The first two points are easy to understand. But the last one? Dr. Stephen Viars explains, “When I bring my questions and even my complaints to the Lord, that’s not a bad thing. That’s actually an expression of faith, because I’m saying that I believe God has answers to life’s insoluble problems. You don’t complain to a person at the store who you think can’t do anything about it. You say, ‘I want to talk to the manager.’ Why is that? Because you’re convinced the manager can solve the problem. In a lament, that’s what we’re saying: ‘We want to talk to the manager.’”6
The benefits of lamenting
When we let people know that they have the freedom to lament—and that it’s normal to do so—they won’t feel as conflicted when they deal with their questions, doubts, and fears. Take Anne, whose brother John suddenly died from pneumonia and who initially struggled with thoughts and feelings that she felt were not befitting of a Christian.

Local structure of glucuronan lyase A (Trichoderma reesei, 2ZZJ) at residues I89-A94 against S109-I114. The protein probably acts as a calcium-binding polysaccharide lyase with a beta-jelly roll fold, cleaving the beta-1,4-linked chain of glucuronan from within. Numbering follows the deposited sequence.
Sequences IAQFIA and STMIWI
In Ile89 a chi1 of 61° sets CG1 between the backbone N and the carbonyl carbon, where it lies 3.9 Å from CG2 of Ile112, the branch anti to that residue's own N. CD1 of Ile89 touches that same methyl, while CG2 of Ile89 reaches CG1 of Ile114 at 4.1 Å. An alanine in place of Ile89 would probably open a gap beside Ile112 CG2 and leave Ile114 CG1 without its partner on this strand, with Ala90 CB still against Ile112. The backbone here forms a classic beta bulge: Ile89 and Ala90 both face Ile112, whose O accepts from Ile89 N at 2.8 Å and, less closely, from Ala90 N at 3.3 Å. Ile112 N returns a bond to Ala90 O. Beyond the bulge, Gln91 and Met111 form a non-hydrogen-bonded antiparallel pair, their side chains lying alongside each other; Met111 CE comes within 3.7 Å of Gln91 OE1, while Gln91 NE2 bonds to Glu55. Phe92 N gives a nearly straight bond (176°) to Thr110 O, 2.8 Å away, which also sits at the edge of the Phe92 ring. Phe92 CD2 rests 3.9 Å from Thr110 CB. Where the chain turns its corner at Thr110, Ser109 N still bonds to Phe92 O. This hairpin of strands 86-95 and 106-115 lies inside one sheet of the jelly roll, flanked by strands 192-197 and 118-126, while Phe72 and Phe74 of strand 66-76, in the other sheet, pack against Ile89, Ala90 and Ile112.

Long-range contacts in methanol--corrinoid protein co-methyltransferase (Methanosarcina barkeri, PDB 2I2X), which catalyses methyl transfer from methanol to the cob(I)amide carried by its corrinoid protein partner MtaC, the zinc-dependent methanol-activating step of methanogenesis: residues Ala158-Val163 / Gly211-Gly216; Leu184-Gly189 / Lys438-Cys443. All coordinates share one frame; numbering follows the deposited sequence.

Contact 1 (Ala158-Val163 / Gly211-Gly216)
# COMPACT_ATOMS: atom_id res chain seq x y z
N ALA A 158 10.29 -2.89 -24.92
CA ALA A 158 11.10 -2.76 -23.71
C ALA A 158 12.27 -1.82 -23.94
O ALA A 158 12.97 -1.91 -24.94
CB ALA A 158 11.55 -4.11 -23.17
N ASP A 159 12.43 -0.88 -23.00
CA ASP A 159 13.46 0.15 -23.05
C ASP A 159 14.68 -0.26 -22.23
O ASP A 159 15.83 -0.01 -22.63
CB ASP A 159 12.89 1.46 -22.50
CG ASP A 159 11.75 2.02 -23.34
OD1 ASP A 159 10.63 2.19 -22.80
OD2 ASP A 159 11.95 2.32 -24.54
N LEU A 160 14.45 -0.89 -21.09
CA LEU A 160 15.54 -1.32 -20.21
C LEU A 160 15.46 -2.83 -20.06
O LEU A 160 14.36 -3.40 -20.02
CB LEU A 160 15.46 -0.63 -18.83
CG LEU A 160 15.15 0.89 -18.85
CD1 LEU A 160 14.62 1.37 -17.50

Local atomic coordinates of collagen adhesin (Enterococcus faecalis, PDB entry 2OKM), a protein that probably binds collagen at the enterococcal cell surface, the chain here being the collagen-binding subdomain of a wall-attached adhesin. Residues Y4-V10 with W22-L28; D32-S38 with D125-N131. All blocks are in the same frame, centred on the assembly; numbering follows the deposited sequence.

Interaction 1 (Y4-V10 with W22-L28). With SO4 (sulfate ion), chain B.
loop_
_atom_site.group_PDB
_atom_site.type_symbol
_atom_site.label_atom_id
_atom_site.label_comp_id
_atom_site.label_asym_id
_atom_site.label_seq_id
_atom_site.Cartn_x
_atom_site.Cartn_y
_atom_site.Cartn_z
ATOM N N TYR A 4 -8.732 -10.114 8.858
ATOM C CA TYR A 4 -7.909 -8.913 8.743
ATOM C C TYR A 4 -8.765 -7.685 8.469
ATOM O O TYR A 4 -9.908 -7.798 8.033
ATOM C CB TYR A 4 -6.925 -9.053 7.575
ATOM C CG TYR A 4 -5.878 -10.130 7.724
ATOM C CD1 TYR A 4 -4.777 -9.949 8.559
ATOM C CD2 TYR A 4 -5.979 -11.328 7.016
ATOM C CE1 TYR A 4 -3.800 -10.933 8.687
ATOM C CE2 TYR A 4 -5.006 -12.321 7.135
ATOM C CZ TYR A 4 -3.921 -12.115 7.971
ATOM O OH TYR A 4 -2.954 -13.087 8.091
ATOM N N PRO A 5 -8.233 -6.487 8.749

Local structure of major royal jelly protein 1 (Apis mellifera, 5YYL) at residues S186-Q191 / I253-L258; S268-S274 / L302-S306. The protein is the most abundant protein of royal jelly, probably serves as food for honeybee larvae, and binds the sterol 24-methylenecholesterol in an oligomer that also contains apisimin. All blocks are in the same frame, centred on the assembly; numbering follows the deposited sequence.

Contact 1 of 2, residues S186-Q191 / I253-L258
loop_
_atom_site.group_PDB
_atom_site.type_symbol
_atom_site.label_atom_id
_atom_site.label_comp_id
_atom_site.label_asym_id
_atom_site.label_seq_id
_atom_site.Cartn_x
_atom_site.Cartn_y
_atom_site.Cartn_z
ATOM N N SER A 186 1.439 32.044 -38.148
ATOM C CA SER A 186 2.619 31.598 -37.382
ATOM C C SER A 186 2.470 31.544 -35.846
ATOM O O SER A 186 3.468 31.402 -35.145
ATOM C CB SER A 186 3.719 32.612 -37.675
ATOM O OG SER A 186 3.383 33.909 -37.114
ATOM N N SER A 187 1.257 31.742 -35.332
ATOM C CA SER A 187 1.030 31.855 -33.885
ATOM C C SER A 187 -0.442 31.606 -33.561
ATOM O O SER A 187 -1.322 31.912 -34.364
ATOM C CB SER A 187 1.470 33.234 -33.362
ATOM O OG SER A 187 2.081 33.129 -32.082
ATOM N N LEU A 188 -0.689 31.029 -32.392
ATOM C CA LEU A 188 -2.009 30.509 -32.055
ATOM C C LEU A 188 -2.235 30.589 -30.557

Anne wondered what people would think about her if they knew she was constantly sobbing, wrestling with “what if” questions, confused, angry, and questioning the Lord. Anne described her concern that was layered on top of her grief: “I had a sense that I am a Christian, I have the joy of the Lord, He’s always with me, I have all of His promises. And wham, now I’m hit with something that rocks my world. Do I still have the joy of the Lord? Are people going to see my struggle and think that faith isn’t really real? I finally came to the realization that this is where I am. God deals with reality.